8: Tommy Laible Mr. Lovallo Global 9 14 November 2012 Tutankhamen Tutankhamen was also known as King Tut during his reign as pharaoh. He started his reign after his father Akhenaten, at the age of nine or ten. His father brought chaos to Egypt after trying to change the religion to monotheistic. When Tutankhamen was pharaoh his most important action was to restore ancient Egypt's religion. During his reign he brought the capital to Thebes and worked to restore temples and other scared buildings that had fall to decay. Tutankhamen shortly died at the young age of 18 and is known for his great tomb and mummification. In ancient Egypt mummification was a great part in Egyptian religion. After your death you were judged and if you had a “just life” then they would live in the afterlife with Osiris enjoying all the things they enjoyed during there life. Final judgment was the hall of truth for Egyptians. Osiris and 42 other gods would view them. The Egyptian heart was weighed against the feather of Maat. If the soul were lighter than feather it would join Osiris in the afterlife and if the soul was heavier than the feather Sobek ate it.
9: During mummification there are two parts of the body, the ba and ka. The ba was the body and the ka was the ghost. The ba and ka must be reunited. Mummification preserved the ka so it would recognize the ba. As pharaoh you have a indestructible tomb. These burial places were the pyramids. The process was 70 days and involved removing organs, cleaning, wrapping and painting a salt-based substance on the body. King tut was most known for this tomb. After his body was mummified, Tut was buried wearing a funeral mask made of gold, which depicted his likeness. He was then entombed in three mummiformed coffins carved in his likeness; the innermost coffin was made of gold. There were large amounts of artifacts found in this tomb. Archaeologists found beads, boxes, shoes, bows, arrows, and much more. He gave us the ability to see what ancient Egypt was really like. Sources: History Makers: Tutankhamen, Ancient Egypt Notes King Tuts Death Mask Artifacts Found In Tomb
10: Raymond Burke 14 November 2012 Riots in Egypt Across Egypt many people have started to protest. The Pharaoh and ruling family have demanded that a minimal forty percent income tax on all classes. Social classes most heavily affected by this are farmers, craftsmen, and some merchants. The fact that merchant are affected is significant because they are a part of the upper middle class. The Pharaoh has released a state of the union address saying that these heavy taxes are a what the gods have demanded, but disbelief is common due to the recent palace expansion that was started four days after the tax was imposed. The country is very displeased. One question that has been circulating is, “How does the Pharaoh give this money to the gods.” Well he does not yet. Since our Pharaoh is a god much of this money is solely for his own gain. To question the Pharaoh’s leadership is audacious and has coasted many people their lives.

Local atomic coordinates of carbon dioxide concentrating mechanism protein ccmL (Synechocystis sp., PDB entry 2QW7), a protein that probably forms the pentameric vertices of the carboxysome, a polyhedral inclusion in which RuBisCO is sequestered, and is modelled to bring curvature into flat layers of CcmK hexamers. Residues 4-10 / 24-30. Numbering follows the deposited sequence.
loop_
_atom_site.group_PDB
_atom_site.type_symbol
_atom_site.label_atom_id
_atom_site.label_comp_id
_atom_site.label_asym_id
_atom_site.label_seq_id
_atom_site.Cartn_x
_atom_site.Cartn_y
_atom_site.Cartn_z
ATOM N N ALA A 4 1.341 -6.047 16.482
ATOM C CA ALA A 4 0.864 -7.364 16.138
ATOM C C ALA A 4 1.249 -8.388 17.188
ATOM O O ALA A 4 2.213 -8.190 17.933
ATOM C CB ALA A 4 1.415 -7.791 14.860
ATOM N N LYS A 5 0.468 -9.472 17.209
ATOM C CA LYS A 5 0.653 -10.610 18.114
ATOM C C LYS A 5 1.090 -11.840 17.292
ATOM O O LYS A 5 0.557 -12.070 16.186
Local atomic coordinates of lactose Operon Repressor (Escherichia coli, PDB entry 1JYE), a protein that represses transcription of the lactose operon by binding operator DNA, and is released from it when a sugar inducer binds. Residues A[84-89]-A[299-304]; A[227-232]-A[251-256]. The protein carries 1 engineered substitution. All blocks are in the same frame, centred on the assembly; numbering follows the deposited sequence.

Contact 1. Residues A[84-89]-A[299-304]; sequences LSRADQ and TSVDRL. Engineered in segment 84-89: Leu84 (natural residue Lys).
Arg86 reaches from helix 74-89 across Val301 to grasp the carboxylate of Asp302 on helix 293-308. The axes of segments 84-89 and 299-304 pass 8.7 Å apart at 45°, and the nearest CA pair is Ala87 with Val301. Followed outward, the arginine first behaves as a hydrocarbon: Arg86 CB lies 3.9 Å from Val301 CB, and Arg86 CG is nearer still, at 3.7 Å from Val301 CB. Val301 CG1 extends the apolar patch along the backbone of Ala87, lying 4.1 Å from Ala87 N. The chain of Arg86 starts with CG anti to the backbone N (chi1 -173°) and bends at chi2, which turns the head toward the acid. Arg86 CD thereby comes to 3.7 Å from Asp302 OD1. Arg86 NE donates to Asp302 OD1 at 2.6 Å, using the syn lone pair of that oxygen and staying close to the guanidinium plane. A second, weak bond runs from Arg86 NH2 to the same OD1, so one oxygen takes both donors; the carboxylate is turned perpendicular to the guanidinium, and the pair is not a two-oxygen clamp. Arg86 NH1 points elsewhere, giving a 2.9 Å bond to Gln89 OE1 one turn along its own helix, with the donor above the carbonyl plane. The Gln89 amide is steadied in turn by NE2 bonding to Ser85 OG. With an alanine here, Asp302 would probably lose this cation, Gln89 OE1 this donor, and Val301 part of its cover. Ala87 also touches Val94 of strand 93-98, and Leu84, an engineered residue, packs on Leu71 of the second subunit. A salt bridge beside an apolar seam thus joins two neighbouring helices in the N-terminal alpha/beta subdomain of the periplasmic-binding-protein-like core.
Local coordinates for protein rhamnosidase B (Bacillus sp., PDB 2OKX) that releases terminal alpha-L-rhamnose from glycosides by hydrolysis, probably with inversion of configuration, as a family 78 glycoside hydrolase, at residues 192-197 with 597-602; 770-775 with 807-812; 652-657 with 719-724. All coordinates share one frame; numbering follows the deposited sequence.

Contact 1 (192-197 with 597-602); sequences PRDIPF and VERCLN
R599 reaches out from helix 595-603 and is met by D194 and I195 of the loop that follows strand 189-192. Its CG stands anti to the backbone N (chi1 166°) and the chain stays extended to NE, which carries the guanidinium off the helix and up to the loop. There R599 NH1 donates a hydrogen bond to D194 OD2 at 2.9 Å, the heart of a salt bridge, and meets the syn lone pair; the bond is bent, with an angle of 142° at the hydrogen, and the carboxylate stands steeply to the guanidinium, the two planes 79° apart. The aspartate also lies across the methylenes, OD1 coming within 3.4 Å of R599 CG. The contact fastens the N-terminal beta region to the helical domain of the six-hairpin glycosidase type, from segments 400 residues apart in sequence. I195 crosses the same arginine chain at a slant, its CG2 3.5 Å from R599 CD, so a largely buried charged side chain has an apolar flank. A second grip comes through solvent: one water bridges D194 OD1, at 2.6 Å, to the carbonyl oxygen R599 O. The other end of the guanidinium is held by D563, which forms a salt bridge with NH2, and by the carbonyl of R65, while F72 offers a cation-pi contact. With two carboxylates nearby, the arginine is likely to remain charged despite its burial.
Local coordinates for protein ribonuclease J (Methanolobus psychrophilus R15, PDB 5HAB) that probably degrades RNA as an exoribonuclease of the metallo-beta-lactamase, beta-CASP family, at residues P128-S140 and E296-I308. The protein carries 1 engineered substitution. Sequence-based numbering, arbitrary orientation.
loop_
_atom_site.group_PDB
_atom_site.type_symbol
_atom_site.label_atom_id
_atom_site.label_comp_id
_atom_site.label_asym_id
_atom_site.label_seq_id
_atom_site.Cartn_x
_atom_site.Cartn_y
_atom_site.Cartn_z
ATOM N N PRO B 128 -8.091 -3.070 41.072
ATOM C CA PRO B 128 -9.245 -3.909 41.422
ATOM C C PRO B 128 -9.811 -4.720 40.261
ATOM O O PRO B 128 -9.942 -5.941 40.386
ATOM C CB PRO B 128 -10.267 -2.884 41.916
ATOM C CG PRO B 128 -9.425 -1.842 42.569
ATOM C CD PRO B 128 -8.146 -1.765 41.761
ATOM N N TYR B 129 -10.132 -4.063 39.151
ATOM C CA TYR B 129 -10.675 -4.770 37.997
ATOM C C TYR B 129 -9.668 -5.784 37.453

11: Yesterday I followed a group of people to the protest to really get a first hand look at what is taking place. When seeing the crowd from a distance I was breath taken by the smell, but what exactly was the smell? A massacre, the pharaoh had authorized the military to strike against the public if they got to rowdy or out of hand. There were carcasses lying on the ground with scaring that could be evidently traced back the Egyptian army. The hilt of the knives still stuck in people had gold designs and were meticulously designed. This tax was resulting in far more than anyone could have predicted. Works Cited Craig, Albert M. The Heritage of World Civilizations. Upper Saddle River, NJ: Pearson/Prentice Hall, 2006. Print. "The Egyptian Fellahs: Taxes on the Poor." JSTOR. N.p., 1853. Web. 13 Nov. 2012.